We finally got to Kalakol, and found our way in the general direction of the lake. B wasn't sure exactly where to go, but we picked up a guy along the way who said he'd point us in the right direction. Incidentally, I was watching this news report on Youtube (partially in Swahili, sorry) about Lake Turkana, and our guy is the fisherman wearing all blue. I recognize the 60-year old that they spoke to as well - he was sitting and smoking pot on the beach when B and I drove out there. The lake itself is really quite beautiful, and it was really bizarre to know that I was in the middle of the desert, and here was this HUGE lake so wide you can't see across it, and so long (with strong winds and frequently bad weather...and crocodiles) it takes the fishermen a week or so to get to the southern tip from the halfway point of Kalakol.
By this point in time, B and I had caused quite a stir on the beach, and a bunch of early teenage guys had showed up and were following us around. Meanwhile, our original guide was sharing the pot with the old guy. B chose this moment to tell me, "Oh, by the way, I forgot to fill up on diesel before we left Lodwar and I don't think we'll have enough to get back. But don't worry - this is a national park. Kenya Wildlife Service and Kenya National Museums are friends - they'll lend us some diesel!"
So we get back into the truck with our now-high fishing friend who takes us to the house of the chief warden of the National Park. Not his office, mind you - his house, where there are five little girls playing in the yard who run away screaming and in tears at the site of me. The warden comes outside and B explains the situation. The warden gets in to the front seat of the pickup (where I'd been sitting), tosses my backpack in the seat behind him, and directs us to the radio room - a round tin hut with a huge old CB-type radio. It turns out that they can't just give us diesel, or even sell it, without talking to the warden in charge of the whole district, and he in turn directs us to the warden at Mt. Elgon National Park - a day and a half drive from Lokichar, minimum. They want to know our names and affiliations, so I write it down on a piece of paper. I was waiting outside of the hut for everyone to come out when I hear over the radio, "Irene Brown, an mzungu who's working with the museum, needs to borrow some diesel." Don't ask me where they got Brown from - I wrote my last name very clearly!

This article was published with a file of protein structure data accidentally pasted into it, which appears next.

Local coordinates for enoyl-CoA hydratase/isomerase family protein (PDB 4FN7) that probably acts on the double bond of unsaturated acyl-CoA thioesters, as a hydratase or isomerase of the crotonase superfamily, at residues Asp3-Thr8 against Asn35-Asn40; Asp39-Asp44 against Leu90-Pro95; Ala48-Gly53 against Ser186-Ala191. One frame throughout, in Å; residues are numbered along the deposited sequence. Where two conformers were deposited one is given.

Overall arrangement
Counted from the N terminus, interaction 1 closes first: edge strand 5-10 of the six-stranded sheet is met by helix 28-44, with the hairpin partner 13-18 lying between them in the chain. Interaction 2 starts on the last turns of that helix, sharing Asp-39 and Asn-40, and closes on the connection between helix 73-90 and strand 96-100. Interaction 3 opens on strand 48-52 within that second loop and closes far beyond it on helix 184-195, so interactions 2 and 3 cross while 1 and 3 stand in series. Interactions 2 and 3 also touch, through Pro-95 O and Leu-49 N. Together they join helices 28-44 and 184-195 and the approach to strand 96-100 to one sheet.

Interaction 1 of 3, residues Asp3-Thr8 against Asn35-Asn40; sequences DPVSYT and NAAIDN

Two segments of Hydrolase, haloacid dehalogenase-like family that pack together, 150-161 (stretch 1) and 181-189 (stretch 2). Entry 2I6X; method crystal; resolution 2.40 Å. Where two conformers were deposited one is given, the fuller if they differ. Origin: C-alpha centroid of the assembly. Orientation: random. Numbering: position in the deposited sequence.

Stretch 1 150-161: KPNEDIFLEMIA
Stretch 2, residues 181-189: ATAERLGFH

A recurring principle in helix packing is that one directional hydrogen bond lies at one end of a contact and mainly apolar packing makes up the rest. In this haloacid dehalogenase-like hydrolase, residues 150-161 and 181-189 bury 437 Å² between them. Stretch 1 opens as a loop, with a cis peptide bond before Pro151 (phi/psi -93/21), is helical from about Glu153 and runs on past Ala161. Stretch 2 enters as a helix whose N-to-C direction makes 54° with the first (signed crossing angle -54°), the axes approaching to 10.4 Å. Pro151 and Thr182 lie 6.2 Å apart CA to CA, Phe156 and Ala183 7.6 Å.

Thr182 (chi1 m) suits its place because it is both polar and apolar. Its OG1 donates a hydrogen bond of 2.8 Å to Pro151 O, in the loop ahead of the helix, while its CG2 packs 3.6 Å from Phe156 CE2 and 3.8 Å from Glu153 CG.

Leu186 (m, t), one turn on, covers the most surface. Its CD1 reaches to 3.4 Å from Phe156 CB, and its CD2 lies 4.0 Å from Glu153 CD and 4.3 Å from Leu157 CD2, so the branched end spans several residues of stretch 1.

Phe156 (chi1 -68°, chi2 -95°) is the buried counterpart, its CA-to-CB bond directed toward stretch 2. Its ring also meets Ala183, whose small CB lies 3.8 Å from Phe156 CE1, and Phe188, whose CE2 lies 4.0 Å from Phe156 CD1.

Well, the warden at Mt. Elgon gave the warden here the OK for us to get 10 liters of diesel, which should be more than enough to get back to Lodwar, provided that we then buy 10 liters in Lodwar and deliver it to the KWS offices there. The Turkana warden commandeers my seat once again, and we drive right back down to the beach, where we displace two very old and frail looking Turkana from a shelter which is also sheltering drums apparently full of diesel that they use to power the KWS motorboat. Our high friend siphons the diesel out of the drum and into a jerry can using a piece of tubing and his mouth - I've never been so grateful for gas pumps before! After filling up the tank, a man wearing a bright yellow tanktop, crazy Hawaiian board shorts, and wrap around sunglasses comes over to ask if we're heading back towards Kalakol and if so could we transport him and someone else to a small settlement nearby. We oblige, and he goes over behind the shelter and hoists the oldest, sickest, frailest, most emaciated man I have ever seen onto his back. He and the old man, who is wearing only a plaid blanket around his waist, sit in the back seat. B tells me to get in the front again and the Turkana warden waves us off.
After about 10 minutes of driving, we get to the settlement where the two men wanted to be left, and let them out. I'm sure that the old man died by the end of that week. And ... we drive back to Lodwar.